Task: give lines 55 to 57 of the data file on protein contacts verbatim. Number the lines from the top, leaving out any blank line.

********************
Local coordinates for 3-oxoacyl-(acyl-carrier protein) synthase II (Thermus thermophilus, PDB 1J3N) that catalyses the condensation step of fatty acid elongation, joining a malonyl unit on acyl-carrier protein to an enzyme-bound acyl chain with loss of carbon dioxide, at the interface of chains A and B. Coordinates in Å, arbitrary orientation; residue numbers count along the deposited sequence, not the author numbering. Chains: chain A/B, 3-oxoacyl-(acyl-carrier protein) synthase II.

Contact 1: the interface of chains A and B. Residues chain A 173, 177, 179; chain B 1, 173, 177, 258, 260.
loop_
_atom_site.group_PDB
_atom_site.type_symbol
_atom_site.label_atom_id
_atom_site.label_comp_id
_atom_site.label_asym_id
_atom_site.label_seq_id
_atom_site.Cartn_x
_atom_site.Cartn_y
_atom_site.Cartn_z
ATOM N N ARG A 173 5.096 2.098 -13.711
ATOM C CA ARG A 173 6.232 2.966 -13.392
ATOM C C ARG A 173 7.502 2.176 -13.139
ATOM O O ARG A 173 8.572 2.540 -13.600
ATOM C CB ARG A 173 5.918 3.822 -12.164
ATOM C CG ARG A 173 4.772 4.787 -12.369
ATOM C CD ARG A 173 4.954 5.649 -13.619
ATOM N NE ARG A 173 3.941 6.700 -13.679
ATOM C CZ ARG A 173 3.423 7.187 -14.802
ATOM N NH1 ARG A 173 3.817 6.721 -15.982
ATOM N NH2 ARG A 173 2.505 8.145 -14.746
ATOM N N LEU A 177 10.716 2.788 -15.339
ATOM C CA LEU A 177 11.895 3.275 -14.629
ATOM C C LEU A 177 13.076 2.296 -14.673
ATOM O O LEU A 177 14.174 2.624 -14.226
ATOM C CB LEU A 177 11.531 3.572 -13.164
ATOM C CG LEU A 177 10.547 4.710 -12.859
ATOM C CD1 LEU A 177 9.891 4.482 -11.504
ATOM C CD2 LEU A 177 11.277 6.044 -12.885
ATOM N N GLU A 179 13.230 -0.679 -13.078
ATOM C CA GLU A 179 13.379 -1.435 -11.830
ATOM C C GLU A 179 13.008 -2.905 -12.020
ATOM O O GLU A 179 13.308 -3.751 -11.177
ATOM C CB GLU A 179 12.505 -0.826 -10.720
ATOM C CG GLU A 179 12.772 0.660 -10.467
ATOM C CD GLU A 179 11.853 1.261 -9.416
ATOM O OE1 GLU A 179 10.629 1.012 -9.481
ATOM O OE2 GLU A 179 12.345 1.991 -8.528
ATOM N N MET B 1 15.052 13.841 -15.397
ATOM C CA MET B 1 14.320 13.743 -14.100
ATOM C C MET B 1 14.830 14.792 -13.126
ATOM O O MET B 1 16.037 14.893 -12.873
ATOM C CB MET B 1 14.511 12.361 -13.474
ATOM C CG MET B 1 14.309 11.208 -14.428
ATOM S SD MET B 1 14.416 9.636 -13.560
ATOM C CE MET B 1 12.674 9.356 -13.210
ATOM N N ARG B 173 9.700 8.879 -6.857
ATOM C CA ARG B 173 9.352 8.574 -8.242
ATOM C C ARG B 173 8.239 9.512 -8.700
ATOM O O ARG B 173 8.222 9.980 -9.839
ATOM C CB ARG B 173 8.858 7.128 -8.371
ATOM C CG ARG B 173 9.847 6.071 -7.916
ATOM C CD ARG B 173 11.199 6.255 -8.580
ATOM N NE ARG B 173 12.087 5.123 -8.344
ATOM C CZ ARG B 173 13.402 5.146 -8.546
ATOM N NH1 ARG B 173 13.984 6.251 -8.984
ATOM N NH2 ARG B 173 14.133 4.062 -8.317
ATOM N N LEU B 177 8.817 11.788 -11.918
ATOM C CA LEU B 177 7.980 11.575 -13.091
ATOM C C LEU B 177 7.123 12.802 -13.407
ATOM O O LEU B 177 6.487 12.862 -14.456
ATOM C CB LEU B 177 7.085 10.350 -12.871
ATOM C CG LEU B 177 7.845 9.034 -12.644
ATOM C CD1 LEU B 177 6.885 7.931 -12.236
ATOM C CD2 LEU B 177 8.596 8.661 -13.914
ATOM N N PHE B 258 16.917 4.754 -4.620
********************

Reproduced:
ATOM C CD ARG B 173 11.199 6.255 -8.580
ATOM N NE ARG B 173 12.087 5.123 -8.344
ATOM C CZ ARG B 173 13.402 5.146 -8.546